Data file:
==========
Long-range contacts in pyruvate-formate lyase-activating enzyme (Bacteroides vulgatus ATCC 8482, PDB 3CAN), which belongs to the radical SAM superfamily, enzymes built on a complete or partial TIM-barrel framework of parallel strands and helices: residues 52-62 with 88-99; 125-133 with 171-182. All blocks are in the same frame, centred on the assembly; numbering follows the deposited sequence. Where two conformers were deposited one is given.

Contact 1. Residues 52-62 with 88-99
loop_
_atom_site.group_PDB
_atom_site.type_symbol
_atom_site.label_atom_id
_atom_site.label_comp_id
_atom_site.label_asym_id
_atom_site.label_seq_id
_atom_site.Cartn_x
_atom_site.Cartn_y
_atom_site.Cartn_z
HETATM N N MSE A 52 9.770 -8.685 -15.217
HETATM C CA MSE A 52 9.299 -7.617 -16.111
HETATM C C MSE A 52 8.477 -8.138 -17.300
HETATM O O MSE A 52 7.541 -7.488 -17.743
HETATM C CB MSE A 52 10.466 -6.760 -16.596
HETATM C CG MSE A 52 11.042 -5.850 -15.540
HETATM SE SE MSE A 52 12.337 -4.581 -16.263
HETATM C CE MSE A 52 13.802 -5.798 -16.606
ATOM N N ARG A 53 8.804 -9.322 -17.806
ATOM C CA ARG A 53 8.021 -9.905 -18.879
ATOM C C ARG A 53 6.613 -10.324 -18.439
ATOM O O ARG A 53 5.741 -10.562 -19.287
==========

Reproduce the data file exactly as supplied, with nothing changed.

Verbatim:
Long-range contacts in pyruvate-formate lyase-activating enzyme (Bacteroides vulgatus ATCC 8482, PDB 3CAN), which belongs to the radical SAM superfamily, enzymes built on a complete or partial TIM-barrel framework of parallel strands and helices: residues 52-62 with 88-99; 125-133 with 171-182. All blocks are in the same frame, centred on the assembly; numbering follows the deposited sequence. Where two conformers were deposited one is given.

Contact 1. Residues 52-62 with 88-99
loop_
_atom_site.group_PDB
_atom_site.type_symbol
_atom_site.label_atom_id
_atom_site.label_comp_id
_atom_site.label_asym_id
_atom_site.label_seq_id
_atom_site.Cartn_x
_atom_site.Cartn_y
_atom_site.Cartn_z
HETATM N N MSE A 52 9.770 -8.685 -15.217
HETATM C CA MSE A 52 9.299 -7.617 -16.111
HETATM C C MSE A 52 8.477 -8.138 -17.300
HETATM O O MSE A 52 7.541 -7.488 -17.743
HETATM C CB MSE A 52 10.466 -6.760 -16.596
HETATM C CG MSE A 52 11.042 -5.850 -15.540
HETATM SE SE MSE A 52 12.337 -4.581 -16.263
HETATM C CE MSE A 52 13.802 -5.798 -16.606
ATOM N N ARG A 53 8.804 -9.322 -17.806
ATOM C CA ARG A 53 8.021 -9.905 -18.879
ATOM C C ARG A 53 6.613 -10.324 -18.439
ATOM O O ARG A 53 5.741 -10.562 -19.287